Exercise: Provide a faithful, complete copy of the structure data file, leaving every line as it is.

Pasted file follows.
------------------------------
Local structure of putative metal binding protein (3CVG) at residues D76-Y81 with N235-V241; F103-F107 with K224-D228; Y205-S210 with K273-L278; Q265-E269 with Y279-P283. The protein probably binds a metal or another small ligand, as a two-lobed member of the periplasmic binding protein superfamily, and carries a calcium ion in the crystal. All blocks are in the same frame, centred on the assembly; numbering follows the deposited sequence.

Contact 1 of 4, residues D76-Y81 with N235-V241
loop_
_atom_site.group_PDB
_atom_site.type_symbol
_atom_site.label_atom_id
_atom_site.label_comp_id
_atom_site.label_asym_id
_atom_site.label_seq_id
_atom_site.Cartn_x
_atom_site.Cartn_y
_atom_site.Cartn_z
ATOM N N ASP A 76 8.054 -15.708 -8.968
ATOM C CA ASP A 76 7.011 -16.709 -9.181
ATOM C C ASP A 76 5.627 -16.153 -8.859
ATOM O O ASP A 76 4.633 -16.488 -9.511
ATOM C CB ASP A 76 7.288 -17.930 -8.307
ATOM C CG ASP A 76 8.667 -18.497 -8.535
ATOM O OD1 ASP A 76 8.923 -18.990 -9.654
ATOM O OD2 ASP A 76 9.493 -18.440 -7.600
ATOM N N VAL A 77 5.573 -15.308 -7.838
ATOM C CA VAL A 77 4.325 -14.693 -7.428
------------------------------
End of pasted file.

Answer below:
Local structure of putative metal binding protein (3CVG) at residues D76-Y81 with N235-V241; F103-F107 with K224-D228; Y205-S210 with K273-L278; Q265-E269 with Y279-P283. The protein probably binds a metal or another small ligand, as a two-lobed member of the periplasmic binding protein superfamily, and carries a calcium ion in the crystal. All blocks are in the same frame, centred on the assembly; numbering follows the deposited sequence.

Contact 1 of 4, residues D76-Y81 with N235-V241
loop_
_atom_site.group_PDB
_atom_site.type_symbol
_atom_site.label_atom_id
_atom_site.label_comp_id
_atom_site.label_asym_id
_atom_site.label_seq_id
_atom_site.Cartn_x
_atom_site.Cartn_y
_atom_site.Cartn_z
ATOM N N ASP A 76 8.054 -15.708 -8.968
ATOM C CA ASP A 76 7.011 -16.709 -9.181
ATOM C C ASP A 76 5.627 -16.153 -8.859
ATOM O O ASP A 76 4.633 -16.488 -9.511
ATOM C CB ASP A 76 7.288 -17.930 -8.307
ATOM C CG ASP A 76 8.667 -18.497 -8.535
ATOM O OD1 ASP A 76 8.923 -18.990 -9.654
ATOM O OD2 ASP A 76 9.493 -18.440 -7.600
ATOM N N VAL A 77 5.573 -15.308 -7.838
ATOM C CA VAL A 77 4.325 -14.693 -7.428